Former HSBC FX trader fails to secure compassionate release
Mark Johnson, former global head of the Forex trading desk at HSBC, has failed to secure compassionate release. On February 9, 2021, Judge Nicholas G. Garaufis of the New York Eastern District Court nixed a motion by Johnson for such a release.
Let’s recall that, in October 2017, a jury convicted Johnson of seven counts of wire fraud and one count of wire fraud conspiracy, arising from a foreign currency exchange transaction that he engineered in his former role at investment bank HSBC. On April 26, 2018, this court sentenced Johnson principally to 24 months’ imprisonment, well below the U.S. Sentencing Guidelines range of 87-108 months.
Johnson was remanded to custody and served two months of his sentence, first at the Metropolitan Detention Center and then at FMC Devens. On June 19, 2018, the Second Circuit granted Mr. Johnson’s motion for bail pending appeal, and on June 26, 2018, this court authorized Mr. Johnson to return to his home in a rural area of England to await the outcome of his appeal.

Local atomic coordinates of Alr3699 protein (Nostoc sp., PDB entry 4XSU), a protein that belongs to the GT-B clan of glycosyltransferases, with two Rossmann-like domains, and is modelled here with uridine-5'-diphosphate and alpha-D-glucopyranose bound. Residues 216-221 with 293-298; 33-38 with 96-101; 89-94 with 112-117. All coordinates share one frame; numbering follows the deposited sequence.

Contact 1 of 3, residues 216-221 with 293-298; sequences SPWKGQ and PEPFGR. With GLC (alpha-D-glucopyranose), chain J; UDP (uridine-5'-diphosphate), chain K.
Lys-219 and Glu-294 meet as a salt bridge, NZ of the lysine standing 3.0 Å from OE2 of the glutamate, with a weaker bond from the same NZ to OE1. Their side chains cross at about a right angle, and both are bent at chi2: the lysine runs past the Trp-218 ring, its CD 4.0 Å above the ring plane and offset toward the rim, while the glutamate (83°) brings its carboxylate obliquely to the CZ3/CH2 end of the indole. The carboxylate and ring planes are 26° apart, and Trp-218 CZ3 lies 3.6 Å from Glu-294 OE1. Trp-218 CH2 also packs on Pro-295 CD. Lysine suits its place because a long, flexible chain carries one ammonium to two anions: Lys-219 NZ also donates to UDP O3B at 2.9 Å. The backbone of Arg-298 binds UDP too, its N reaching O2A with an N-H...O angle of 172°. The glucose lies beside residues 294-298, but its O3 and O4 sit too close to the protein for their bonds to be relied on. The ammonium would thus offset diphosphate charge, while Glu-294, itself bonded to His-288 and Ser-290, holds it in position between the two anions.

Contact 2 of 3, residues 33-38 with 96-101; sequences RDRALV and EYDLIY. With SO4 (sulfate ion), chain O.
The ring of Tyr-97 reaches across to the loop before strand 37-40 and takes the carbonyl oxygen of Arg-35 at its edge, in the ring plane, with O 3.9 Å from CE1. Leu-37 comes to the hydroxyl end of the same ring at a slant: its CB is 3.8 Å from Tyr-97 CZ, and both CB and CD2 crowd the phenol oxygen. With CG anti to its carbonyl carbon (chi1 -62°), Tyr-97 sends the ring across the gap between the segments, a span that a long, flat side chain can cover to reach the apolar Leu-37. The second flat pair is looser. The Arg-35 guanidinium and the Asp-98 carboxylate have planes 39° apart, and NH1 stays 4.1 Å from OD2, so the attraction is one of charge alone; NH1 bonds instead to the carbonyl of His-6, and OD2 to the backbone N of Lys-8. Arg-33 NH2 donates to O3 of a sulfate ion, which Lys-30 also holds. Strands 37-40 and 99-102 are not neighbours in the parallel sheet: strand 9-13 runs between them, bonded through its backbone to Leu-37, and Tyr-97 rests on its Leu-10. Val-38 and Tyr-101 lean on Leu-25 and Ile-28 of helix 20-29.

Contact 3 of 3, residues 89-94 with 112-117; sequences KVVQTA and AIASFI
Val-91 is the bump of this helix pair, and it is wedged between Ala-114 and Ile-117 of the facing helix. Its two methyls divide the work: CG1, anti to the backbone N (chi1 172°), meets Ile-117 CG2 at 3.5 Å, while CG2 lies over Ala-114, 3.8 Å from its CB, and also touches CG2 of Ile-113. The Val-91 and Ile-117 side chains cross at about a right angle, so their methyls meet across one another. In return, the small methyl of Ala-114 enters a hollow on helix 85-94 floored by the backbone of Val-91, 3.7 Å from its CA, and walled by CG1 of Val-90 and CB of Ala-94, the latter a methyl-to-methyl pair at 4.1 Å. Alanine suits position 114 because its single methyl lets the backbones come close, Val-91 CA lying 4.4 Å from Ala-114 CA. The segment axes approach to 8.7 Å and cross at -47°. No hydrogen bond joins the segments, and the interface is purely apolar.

Mark Johnson then moved for an order granting compassionate release pursuant to 18 U.S.C. § 3582(c)(l)(A), arguing that his underlying medical condition and the risks to his health posed by the COVID-19 pandemic, coupled with the anticipated conditions of his confinement and his ongoing charitable work, constitute “extraordinary and compelling” circumstances that merit the reduction of his sentence to time served and supervised release with a condition of home confinement.
The Government opposed the motion, arguing that Johnson is not eligible for relief because he is not currently in the custody of the Bureau of Prisons (BOP) and, alternatively, that Johnson’s circumstances do not warrant a sentence reduction.
On Tuesday, February 9, 2021, the Court nixed Johnson’s motion. The Judge, however, agreed with the defendant that resuming his term of imprisonment at this time, prior to his receipt of a COVID-19 vaccine, poses an unjustified risk to his health. Importantly, the Court sided with the Government that Johnson’s circumstances do not warrant a sentence reduction.
Accordingly, Johnson’s motion was denied without prejudice to renew. His surrender date was extended until either August 1, 2021 or three weeks after his final dose of a COVID-19 vaccine, whichever occurs first.